We drove out to a large farm stand a few days ago, in search of atmosphere for the front porch. It seems that autumnal decorations are de rigueur, even if it is just barely autumn, and not even October. Halloween has arrived. Our neighbors have had corn stalks and cascades of pumpkins decorating their entry way for more than a week. Fabric ghosts flit around a fence, and skeletons sit in rockers, flanking their front door. We look positively Grinch-y with our meagre display of flamed-out summer geraniums and limp coleus. It was only good manners to add a little fall color to our porch, and gain some cred in the suburbs.
We had a pleasant drive, playing hooky for an afternoon, shooting past harvested corn stubble, and still-green expanses of soy beans. We marveled at cotton fields and gawped at tobacco farms. We sped past solar farms, past well-maintained cottages, and tiny, tidy family burial plots. Past abandoned, vine-covered rural outposts, and the folks who keep their Christmas decorations up all year long.
The farm stand we visited was a bonanza of autumn: hundreds and thousands of pots of blooming chrysanthemums, and many stacks and heaps of pumpkins. I can’t say there were acres of mums, but I have never seen such an abundance of mums in one spot before. There were tables, and racks and aisles, and miles of aisles of mums: white, yellow, pink, rust and copper colored mums. The farm was an undulating rainbow of chrysanthemums. A small child pulled an unsteady red wagon out to the parking lot with the family’s chrysanthemum choice – a single, Brobdingnagian plant that towered over the boy – more of a tree than a potted flower. We made a more modest selection: two one-gallon-sized yellow-flowered plants to go in the planters on our top step. Plus we selected one ghostly white pumpkin, hastily plucked from a hallucinatory assortment of gourds. And poof! We were seasonal and au courant.
It is going to take a little bit more than window-dressing for us to leave summer behind. Visiting a farm stand is one way to feel in the moment, and so is tasting something familiar and evocative of fall. When was the last time you sat down with a nice, crisp apple? And not a warm, lumpy, bumpy one that has rolled around inside your lunch box for a week. When did you last enjoy a shiny, fresh Maryland apple?
Here is a handy dandy list you can print and take with you to the farmers’ market or your favorite farm stand. The very names are filled with poetry, travel, and adventure: Courtland, Crispin, Empire, Fuji, Gala, Ginger Gold, Jonagold, McIntosh, Mutsu, Rome, Stayman and York. Maryland Apples:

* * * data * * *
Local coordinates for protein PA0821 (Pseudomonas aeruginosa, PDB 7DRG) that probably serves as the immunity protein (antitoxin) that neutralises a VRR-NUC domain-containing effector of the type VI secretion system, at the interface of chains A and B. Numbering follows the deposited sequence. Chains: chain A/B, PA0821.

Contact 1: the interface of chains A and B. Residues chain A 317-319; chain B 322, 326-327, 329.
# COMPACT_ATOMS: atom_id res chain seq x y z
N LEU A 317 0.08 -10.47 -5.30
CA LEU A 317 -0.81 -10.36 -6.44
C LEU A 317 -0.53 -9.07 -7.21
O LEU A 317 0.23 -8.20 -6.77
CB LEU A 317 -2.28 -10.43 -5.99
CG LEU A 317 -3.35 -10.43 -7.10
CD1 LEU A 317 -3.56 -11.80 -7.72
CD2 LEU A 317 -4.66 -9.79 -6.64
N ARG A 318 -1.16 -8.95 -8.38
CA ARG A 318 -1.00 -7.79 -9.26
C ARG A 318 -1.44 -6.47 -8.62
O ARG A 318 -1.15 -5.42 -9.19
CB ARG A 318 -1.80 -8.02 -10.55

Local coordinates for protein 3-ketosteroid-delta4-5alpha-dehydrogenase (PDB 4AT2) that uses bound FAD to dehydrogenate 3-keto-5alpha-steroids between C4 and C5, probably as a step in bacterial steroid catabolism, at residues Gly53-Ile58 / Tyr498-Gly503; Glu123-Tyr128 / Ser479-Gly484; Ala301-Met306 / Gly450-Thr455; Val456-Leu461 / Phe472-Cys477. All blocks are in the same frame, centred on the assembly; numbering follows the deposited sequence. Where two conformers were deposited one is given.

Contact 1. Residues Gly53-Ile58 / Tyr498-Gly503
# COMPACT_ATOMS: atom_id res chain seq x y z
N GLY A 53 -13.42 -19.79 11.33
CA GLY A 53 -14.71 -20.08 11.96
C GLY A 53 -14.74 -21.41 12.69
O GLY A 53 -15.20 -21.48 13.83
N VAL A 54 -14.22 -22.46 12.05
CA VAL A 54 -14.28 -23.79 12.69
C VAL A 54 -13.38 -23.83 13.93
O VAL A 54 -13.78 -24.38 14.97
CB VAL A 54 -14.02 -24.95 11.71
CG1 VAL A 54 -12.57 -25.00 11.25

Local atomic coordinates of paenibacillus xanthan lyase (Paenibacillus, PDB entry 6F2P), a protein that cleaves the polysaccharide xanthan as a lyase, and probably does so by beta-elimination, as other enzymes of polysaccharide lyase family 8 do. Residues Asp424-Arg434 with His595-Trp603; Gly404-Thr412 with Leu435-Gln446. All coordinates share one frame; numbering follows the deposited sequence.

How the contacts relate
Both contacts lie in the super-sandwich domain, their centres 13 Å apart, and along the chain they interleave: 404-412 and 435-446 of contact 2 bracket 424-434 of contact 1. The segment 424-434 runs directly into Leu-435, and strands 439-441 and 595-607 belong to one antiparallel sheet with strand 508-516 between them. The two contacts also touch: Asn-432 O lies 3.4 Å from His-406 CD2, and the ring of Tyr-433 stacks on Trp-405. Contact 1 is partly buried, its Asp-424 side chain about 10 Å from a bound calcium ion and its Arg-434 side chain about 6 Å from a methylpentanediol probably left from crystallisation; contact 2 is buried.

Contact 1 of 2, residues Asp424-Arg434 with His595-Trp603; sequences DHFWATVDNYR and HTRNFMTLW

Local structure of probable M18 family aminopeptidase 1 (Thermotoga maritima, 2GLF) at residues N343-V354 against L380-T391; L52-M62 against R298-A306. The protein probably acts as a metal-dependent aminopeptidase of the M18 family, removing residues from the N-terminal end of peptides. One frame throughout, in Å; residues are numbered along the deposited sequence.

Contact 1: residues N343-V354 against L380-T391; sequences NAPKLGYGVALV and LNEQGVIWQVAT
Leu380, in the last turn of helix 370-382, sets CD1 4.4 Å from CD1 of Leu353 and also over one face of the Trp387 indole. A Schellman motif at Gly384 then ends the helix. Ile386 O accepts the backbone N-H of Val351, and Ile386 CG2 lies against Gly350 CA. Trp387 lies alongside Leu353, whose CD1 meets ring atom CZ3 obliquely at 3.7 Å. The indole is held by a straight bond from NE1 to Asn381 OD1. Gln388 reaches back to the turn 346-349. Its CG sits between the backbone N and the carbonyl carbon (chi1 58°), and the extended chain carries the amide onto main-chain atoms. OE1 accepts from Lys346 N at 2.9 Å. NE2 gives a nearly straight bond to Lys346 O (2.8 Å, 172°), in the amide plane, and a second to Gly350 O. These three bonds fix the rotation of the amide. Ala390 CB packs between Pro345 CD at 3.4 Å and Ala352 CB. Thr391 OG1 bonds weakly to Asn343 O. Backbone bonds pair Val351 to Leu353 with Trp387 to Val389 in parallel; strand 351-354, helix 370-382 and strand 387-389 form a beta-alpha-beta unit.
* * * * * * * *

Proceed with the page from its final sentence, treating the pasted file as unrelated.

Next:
Every food site in the universe is bursting with apple recipes right now. Even the New York Times is willing to suggest the best apple peeling device on the market, which is the old-fashioned, hand-cranked one we all grew up with. I like to try to peel an apple in just one piece with a paring knife, and very rarely am I successful. But it is just fall, and early in the season and I am a little rusty. Come Thanksgiving I will be ready for the annual apple pie challenge. In the meantime, I will hone my skills on apple dishes that are not so high stakes.
This apple tart looks awfully pretty, and will be good practice for Thanksgiving: The Easiest French Apple Tart
Garden & Gun has an even more forgiving apple recipe: Apple Fritters You can have apples and cider, all in one.
King Arthur Flour has the easiest of all, with the added bonus of deelish frosting, because if we are bent of plumbing our childhood memories, we must freely admit that frosting is the main reason to eat any sort of cake: Old-Fashioned Apple Cake with Brown Sugar Frosting
There are many smells that remind me of my childhood, and apples instantly bring me back to school days and lunch boxes and trying to eat apples when I had lost my front teeth. Fall reminds me of my misspent youth, and healthy snacks, and cool weather with falling leaves. I like to remember the Gilbreth family from Cheaper By the Dozen. Mr. Gilbreth, an efficiency expert early in the 20th century, with twelve children, was keen not to waste a single minute of any day. He ate apples in a very efficient, though, odd fashion: “When he ate an apple, he consumed skin, core and seeds, which he alleged were the most healthful and most delectable portions of the fruit. Instead of starting at the side and eating his way around the equator, Dad started at the North Pole, and ate down through the core to the South.”
The neighbors’ festive fall decor isn’t looking so out-of-place to me now that we are participating in a modest fashion. Maybe after eating a few apples I will start feeling more nostalgic. Happy October!
“Someone once asked Dad: “But what do you want to save time for? What are you going to do with it?” “For work, if you love that best,” said Dad. “For education, for beauty, for art, for pleasure. For mumblety-peg, if that’s where your heart lies.”
― Ernestine Gilbreth Carey, Frank B. Gilbreth, Jr.